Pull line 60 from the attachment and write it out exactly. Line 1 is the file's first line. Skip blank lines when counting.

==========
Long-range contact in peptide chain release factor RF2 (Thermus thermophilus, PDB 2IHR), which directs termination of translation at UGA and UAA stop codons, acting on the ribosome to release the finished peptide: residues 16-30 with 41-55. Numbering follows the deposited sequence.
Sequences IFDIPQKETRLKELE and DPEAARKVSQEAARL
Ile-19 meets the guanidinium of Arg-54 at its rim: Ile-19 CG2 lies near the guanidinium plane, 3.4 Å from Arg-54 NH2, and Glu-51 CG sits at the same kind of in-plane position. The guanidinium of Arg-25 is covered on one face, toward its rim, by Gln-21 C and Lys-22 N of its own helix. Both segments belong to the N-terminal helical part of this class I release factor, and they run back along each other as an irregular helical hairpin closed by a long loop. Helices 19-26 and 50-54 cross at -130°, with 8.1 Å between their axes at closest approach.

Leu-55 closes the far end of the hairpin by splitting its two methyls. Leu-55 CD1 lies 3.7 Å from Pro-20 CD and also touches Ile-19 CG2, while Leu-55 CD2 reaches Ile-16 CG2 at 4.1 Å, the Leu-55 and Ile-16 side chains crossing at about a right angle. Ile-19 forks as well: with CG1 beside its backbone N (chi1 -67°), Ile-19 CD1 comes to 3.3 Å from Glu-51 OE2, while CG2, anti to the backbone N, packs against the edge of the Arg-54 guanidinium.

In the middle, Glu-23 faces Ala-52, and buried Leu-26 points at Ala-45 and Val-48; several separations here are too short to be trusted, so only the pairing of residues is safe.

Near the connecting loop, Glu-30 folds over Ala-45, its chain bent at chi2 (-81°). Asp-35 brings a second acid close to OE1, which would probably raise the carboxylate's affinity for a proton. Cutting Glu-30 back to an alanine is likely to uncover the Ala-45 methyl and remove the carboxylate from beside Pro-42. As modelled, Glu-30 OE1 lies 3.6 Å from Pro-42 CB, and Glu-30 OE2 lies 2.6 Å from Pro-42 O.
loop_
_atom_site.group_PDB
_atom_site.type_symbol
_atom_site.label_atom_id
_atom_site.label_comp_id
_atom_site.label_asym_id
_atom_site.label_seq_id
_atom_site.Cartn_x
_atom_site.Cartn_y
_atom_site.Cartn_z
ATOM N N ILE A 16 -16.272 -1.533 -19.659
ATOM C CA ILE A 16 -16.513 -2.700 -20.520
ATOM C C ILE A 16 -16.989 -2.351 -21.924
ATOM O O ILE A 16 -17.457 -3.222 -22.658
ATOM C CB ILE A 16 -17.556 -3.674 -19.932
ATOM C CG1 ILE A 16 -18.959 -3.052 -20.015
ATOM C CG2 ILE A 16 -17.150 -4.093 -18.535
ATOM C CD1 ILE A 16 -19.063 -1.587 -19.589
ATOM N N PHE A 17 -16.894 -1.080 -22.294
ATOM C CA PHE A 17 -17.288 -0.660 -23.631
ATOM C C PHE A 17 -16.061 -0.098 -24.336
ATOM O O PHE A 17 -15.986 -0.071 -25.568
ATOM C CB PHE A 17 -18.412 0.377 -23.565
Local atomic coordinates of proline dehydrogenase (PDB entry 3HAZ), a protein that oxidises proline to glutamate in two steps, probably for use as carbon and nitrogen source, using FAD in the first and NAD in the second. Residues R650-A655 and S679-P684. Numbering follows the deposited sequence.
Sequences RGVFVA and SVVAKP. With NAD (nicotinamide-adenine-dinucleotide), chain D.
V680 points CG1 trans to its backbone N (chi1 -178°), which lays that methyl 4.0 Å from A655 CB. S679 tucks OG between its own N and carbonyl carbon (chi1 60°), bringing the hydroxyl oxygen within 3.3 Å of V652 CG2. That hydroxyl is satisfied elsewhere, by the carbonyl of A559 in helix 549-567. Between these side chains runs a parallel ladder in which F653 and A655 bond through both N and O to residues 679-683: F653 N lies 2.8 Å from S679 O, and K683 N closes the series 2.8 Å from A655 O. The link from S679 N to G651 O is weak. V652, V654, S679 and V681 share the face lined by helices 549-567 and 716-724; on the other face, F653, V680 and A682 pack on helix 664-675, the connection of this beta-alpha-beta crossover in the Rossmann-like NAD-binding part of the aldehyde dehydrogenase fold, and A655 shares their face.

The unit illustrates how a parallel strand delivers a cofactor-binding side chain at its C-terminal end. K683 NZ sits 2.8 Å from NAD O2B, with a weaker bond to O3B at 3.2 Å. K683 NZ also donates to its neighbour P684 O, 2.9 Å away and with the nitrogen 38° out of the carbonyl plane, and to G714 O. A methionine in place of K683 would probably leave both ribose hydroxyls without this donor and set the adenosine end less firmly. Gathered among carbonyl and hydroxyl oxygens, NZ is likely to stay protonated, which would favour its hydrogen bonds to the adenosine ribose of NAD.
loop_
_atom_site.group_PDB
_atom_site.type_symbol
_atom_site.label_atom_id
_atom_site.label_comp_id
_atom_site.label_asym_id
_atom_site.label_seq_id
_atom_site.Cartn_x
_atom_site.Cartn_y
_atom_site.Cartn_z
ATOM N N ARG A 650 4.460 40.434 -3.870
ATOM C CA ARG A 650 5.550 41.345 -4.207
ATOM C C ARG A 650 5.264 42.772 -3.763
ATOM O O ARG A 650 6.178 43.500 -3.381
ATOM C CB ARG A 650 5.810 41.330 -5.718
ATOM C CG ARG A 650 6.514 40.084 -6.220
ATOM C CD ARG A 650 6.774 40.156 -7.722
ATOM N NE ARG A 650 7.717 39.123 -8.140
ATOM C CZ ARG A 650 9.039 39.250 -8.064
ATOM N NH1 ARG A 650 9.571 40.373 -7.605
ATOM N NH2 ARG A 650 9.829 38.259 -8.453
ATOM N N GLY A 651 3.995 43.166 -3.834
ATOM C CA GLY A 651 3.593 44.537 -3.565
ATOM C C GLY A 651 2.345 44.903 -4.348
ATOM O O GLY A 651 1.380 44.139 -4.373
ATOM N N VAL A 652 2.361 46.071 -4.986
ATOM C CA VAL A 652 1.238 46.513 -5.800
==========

ATOM C CA VAL A 652 1.238 46.513 -5.800